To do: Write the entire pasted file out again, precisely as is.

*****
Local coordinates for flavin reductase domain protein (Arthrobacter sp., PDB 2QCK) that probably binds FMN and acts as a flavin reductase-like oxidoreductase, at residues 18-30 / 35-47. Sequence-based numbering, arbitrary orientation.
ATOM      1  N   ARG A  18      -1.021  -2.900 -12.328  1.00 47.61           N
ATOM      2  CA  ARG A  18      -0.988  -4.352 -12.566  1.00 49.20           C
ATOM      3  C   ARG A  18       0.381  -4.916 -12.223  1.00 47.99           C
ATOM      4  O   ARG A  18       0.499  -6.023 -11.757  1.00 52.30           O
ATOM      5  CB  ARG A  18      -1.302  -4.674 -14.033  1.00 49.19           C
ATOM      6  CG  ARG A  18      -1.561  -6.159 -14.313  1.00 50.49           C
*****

Local coordinates for flavin reductase domain protein (Arthrobacter sp., PDB 2QCK) that probably binds FMN and acts as a flavin reductase-like oxidoreductase, at residues 18-30 / 35-47. Sequence-based numbering, arbitrary orientation.
ATOM      1  N   ARG A  18      -1.021  -2.900 -12.328  1.00 47.61           N
ATOM      2  CA  ARG A  18      -0.988  -4.352 -12.566  1.00 49.20           C
ATOM      3  C   ARG A  18       0.381  -4.916 -12.223  1.00 47.99           C
ATOM      4  O   ARG A  18       0.499  -6.023 -11.757  1.00 52.30           O
ATOM      5  CB  ARG A  18      -1.302  -4.674 -14.033  1.00 49.19           C
ATOM      6  CG  ARG A  18      -1.561  -6.159 -14.313  1.00 50.49           C